When he retired from the Giants broadcasting, I was relieved. I believed then as I do now that it was time. There are other legends, Jon Miller among them, ready to carry on the legacy that Lon Simmons began.
Over the last decade or so, Lon could often be seen at the ballpark and we’d always give him a hero’s welcome. Retirement seemed to suit him and when he’d come on the air, I was a lot more forgiving of his slow style and sometimes awkward pauses.
His voice, his storytelling, his homerun call, they are all a part of the fabric of the game that I love so much.
So on this second day of the 2015 Major League Baseball season and the first day of the San Francisco Giants season, I salute Lon Simmons for his service, for his style and for bringing baseball to life for me with his voice and his words.
I tip my cap to a great man. May he rest in peace.
Russ Hodges (l) and Lon Simmons (r)
Image found here
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“Baseball is a lot like life. It’s a day-to-day existence, full of ups and downs. You make the most of your opportunities in baseball as you do in life.”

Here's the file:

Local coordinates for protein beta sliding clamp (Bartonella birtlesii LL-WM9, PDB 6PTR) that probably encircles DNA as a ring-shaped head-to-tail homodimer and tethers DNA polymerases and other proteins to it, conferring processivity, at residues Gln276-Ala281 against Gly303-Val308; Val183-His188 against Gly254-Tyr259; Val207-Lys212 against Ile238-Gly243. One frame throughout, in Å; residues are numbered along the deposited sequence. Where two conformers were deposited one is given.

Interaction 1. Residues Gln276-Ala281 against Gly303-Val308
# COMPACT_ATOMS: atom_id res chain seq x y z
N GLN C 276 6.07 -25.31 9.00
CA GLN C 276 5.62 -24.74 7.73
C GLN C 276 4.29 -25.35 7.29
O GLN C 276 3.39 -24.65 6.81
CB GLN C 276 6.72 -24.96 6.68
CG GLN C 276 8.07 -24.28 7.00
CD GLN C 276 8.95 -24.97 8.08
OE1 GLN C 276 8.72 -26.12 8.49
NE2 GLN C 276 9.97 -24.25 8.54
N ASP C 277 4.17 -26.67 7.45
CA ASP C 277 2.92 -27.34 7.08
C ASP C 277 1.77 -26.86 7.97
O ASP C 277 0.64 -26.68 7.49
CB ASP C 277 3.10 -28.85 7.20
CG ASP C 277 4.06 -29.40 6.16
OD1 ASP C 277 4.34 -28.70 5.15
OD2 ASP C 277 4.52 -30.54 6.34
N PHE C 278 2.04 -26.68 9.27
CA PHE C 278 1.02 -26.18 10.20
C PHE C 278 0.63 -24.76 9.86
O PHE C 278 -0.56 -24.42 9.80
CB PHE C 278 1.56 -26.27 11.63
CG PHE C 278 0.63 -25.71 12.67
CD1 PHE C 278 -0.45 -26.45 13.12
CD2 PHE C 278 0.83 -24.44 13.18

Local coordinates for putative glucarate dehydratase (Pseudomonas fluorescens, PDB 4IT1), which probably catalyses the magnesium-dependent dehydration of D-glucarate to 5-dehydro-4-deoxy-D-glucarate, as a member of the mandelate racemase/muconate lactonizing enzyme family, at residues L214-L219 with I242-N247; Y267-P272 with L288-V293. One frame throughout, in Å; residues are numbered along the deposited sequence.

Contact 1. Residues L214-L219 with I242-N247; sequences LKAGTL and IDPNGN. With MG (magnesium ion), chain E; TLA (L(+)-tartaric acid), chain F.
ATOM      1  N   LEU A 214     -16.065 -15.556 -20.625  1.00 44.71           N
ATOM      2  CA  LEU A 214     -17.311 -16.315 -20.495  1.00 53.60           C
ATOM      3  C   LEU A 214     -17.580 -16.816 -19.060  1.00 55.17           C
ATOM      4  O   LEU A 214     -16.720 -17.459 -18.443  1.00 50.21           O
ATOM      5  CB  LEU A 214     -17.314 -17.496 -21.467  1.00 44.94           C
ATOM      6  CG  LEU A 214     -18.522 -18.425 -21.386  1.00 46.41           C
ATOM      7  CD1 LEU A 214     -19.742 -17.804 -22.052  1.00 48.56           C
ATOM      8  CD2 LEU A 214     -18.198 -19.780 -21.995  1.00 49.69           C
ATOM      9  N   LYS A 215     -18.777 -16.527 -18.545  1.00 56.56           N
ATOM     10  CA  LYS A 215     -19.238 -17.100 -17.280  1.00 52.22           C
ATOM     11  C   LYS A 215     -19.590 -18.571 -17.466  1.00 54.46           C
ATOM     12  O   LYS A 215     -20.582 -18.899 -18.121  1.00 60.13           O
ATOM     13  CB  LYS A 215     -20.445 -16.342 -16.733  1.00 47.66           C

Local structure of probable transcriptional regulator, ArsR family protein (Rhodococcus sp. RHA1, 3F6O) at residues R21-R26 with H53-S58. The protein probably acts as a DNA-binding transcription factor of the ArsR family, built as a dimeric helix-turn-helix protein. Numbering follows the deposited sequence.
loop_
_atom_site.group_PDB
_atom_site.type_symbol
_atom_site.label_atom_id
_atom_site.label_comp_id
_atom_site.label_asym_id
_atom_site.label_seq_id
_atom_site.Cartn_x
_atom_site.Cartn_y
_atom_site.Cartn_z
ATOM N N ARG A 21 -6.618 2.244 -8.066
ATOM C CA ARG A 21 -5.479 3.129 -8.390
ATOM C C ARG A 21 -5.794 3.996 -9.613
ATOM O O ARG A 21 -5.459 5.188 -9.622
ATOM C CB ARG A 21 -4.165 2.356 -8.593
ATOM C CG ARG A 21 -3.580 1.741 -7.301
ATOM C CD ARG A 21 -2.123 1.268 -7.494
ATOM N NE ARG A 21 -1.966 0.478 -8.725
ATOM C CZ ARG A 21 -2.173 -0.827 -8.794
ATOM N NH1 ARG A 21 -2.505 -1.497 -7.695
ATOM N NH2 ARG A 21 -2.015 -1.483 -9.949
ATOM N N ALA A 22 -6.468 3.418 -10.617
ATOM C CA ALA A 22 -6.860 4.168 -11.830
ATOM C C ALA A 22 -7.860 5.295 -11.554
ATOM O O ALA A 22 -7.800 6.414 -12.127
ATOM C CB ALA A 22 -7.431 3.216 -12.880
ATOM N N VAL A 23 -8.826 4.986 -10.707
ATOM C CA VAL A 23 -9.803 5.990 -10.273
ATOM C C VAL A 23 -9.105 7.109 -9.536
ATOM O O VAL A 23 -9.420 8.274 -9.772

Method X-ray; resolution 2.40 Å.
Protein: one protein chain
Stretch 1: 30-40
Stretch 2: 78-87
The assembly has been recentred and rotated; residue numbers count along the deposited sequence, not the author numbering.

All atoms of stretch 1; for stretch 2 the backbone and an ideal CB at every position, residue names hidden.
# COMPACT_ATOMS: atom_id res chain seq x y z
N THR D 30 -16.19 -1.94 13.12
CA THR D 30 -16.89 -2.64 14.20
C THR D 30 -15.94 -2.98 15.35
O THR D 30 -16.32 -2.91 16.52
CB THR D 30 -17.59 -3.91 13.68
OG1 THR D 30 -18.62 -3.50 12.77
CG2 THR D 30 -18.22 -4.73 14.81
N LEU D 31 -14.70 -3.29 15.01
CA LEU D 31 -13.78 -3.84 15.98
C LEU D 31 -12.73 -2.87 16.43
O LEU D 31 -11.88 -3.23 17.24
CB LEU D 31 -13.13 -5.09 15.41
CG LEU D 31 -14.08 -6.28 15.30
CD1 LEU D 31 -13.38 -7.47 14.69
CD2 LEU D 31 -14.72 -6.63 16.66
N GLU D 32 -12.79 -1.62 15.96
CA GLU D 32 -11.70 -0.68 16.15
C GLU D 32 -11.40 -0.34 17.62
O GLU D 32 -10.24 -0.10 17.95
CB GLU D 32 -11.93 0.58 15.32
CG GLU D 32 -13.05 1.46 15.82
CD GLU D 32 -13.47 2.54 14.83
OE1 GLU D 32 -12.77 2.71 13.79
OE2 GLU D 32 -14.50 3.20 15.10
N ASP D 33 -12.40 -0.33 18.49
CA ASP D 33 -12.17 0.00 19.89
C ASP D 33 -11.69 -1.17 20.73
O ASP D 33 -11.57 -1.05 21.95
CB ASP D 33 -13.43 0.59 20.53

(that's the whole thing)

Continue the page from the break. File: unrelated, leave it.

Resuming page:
— Ernie Harwell, Hall of Fame Broadcaster for the Detroit Tigers
As a longtime baseball fan, I’ve often spent time pondering this very notion, that baseball is an awful lot like life. I have even written yards of stories and words on this very topic. After watching thousands of games, I personally believe that across the nature of nine innings of baseball, in each and every game, a story is told.
One of the most curiously fascinating concepts to me is that a player can make a terrible error in one inning (thus making him the goat) and then be the hero of the game in the very next inning.
Local broadcaster Mike Krukow has often commented that it’s just an unwritten fact of baseball, the guy who bobbles the ball in one inning is going to be at bat the next inning. Or, the guy who made a spectacular catch will also be up in the next inning.